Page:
BUFFALO, N.Y. (WIVB)- In the shadow of development, lifelong residents of Buffalo’s Fruit Belt neighborhood are fighting to stay in their homes.
“There was a period of time where you couldn’t pay someone to live in the Fruit Belt,” said India Walton, who lives in the neighborhood. “I mean you could get a single family, three bedroom, for $300, $400, $500 a month and currently the rents we’re seeing in that area is anywhere from $1,000 to 1,500 dollars.”
The Buffalo Common Council acknowledged in a recent resolution that the Medical Corridor development has raised real estate values in neighborhoods like the Fruit Belt.
The resolution said, “While an increase in real estate is generally a positive effect for homeowners, many of the lifelong residents of the Fruit Belt neighborhood are now financially struggling to remain in their homes as the price of rent steadily increases with real estate value.”
Council President Darius Pridgen told News 4.“Right now there is nothing to incentivize owners of properties to continue to rent to low and medium income residents.”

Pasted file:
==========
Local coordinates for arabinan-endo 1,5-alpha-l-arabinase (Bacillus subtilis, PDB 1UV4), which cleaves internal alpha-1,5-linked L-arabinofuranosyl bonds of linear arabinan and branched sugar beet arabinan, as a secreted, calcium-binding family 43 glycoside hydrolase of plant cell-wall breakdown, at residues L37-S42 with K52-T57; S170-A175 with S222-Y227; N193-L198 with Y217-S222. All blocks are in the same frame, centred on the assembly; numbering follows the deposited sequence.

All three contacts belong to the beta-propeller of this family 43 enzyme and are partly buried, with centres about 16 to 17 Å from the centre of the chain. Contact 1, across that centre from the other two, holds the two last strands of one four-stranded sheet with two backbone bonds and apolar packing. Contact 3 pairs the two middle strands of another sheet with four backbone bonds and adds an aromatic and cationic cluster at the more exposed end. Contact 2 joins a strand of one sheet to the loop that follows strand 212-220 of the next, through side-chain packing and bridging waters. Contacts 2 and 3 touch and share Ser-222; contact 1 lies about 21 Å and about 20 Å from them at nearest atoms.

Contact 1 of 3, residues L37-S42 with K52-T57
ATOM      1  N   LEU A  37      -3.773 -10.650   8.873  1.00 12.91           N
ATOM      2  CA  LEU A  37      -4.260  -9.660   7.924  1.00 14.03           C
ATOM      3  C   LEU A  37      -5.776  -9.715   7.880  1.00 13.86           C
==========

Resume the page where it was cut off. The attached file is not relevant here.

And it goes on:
This resolution calls for a study on how to offer “good neighbor tax credits” to some landlords.
“That neighbors either be given some kind of tax abatement, or refund, who will continue to rent to low income residents,” explained Council President Darius Pridgen.
The resolution was unanimously approved by the Common Council.
Walton isn’t sure the tax credits will do enough to prevent gentrification.
“I think that it’s a start, I think that it’s a very fragile band aid that we are putting on a much larger problem,” said Walton. “I do wonder though why we’re giving more tax breaks to wealthy property owners in the neighborhood rather than finding ways to bring people out of poverty and turn renters into homeowners.’
Pridgen said they still need state approval to offer the tax credits. They hope to get that approval when lawmakers return to Albany in January.
This action builds on another resolution the Common Council just passed to study inclusion zoning in Buffalo. Inclusion zoning would require developers to include a certain amount of affordable housing in their developments.